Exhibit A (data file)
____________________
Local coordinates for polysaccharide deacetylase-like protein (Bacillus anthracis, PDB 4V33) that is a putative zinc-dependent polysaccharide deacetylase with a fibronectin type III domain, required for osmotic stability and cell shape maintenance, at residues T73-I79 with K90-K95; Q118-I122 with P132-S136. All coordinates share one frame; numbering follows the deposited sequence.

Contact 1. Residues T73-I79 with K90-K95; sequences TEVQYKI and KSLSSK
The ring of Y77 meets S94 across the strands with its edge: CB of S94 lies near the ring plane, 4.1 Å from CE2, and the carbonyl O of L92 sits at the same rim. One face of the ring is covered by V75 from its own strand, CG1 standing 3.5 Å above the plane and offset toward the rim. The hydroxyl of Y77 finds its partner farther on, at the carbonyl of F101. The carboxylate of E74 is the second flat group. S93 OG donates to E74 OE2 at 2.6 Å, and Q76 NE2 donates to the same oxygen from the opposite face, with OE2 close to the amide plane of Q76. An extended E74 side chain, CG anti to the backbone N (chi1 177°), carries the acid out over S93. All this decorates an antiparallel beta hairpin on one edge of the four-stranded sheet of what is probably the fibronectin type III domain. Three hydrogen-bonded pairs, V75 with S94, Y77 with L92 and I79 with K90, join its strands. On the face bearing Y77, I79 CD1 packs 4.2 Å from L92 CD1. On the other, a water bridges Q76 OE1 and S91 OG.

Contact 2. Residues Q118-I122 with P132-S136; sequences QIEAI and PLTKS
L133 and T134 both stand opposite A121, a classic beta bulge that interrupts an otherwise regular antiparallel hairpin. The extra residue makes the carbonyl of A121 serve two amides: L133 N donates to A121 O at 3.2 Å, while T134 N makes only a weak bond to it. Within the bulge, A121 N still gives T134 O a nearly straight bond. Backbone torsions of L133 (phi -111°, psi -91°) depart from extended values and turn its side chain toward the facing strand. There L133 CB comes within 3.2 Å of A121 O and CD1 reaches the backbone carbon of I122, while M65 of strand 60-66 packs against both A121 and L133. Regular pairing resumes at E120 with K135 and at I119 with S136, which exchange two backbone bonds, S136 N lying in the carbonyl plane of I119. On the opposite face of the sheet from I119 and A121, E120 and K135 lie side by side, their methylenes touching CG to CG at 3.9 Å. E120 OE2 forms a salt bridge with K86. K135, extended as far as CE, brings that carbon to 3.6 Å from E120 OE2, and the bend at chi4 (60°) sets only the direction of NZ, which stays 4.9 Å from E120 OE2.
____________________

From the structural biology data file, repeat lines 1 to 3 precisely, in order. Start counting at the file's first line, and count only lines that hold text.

Local coordinates for polysaccharide deacetylase-like protein (Bacillus anthracis, PDB 4V33) that is a putative zinc-dependent polysaccharide deacetylase with a fibronectin type III domain, required for osmotic stability and cell shape maintenance, at residues T73-I79 with K90-K95; Q118-I122 with P132-S136. All coordinates share one frame; numbering follows the deposited sequence.

Contact 1. Residues T73-I79 with K90-K95; sequences TEVQYKI and KSLSSK
The ring of Y77 meets S94 across the strands with its edge: CB of S94 lies near the ring plane, 4.1 Å from CE2, and the carbonyl O of L92 sits at the same rim. One face of the ring is covered by V75 from its own strand, CG1 standing 3.5 Å above the plane and offset toward the rim. The hydroxyl of Y77 finds its partner farther on, at the carbonyl of F101. The carboxylate of E74 is the second flat group. S93 OG donates to E74 OE2 at 2.6 Å, and Q76 NE2 donates to the same oxygen from the opposite face, with OE2 close to the amide plane of Q76. An extended E74 side chain, CG anti to the backbone N (chi1 177°), carries the acid out over S93. All this decorates an antiparallel beta hairpin on one edge of the four-stranded sheet of what is probably the fibronectin type III domain. Three hydrogen-bonded pairs, V75 with S94, Y77 with L92 and I79 with K90, join its strands. On the face bearing Y77, I79 CD1 packs 4.2 Å from L92 CD1. On the other, a water bridges Q76 OE1 and S91 OG.